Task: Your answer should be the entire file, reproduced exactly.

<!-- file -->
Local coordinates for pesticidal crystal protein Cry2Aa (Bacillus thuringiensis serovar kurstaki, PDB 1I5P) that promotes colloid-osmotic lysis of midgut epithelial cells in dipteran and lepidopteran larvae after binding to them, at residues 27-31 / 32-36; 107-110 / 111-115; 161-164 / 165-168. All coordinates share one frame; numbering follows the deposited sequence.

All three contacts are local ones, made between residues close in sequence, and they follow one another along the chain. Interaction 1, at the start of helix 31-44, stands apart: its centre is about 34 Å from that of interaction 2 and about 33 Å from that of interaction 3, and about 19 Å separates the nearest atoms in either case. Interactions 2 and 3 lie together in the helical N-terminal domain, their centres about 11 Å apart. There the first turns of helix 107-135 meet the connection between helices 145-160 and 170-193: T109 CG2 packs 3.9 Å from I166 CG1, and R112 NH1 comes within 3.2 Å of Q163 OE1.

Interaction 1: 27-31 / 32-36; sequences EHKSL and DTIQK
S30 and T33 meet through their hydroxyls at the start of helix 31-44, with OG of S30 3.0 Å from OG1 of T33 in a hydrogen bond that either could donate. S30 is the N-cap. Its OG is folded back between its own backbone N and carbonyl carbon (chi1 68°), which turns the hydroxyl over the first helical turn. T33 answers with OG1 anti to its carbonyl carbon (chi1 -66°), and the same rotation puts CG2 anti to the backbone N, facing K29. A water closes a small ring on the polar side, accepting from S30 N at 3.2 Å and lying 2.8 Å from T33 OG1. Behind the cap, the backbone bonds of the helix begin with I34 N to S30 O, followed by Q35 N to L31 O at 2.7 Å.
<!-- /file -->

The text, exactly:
Local coordinates for pesticidal crystal protein Cry2Aa (Bacillus thuringiensis serovar kurstaki, PDB 1I5P) that promotes colloid-osmotic lysis of midgut epithelial cells in dipteran and lepidopteran larvae after binding to them, at residues 27-31 / 32-36; 107-110 / 111-115; 161-164 / 165-168. All coordinates share one frame; numbering follows the deposited sequence.

All three contacts are local ones, made between residues close in sequence, and they follow one another along the chain. Interaction 1, at the start of helix 31-44, stands apart: its centre is about 34 Å from that of interaction 2 and about 33 Å from that of interaction 3, and about 19 Å separates the nearest atoms in either case. Interactions 2 and 3 lie together in the helical N-terminal domain, their centres about 11 Å apart. There the first turns of helix 107-135 meet the connection between helices 145-160 and 170-193: T109 CG2 packs 3.9 Å from I166 CG1, and R112 NH1 comes within 3.2 Å of Q163 OE1.

Interaction 1: 27-31 / 32-36; sequences EHKSL and DTIQK
S30 and T33 meet through their hydroxyls at the start of helix 31-44, with OG of S30 3.0 Å from OG1 of T33 in a hydrogen bond that either could donate. S30 is the N-cap. Its OG is folded back between its own backbone N and carbonyl carbon (chi1 68°), which turns the hydroxyl over the first helical turn. T33 answers with OG1 anti to its carbonyl carbon (chi1 -66°), and the same rotation puts CG2 anti to the backbone N, facing K29. A water closes a small ring on the polar side, accepting from S30 N at 3.2 Å and lying 2.8 Å from T33 OG1. Behind the cap, the backbone bonds of the helix begin with I34 N to S30 O, followed by Q35 N to L31 O at 2.7 Å.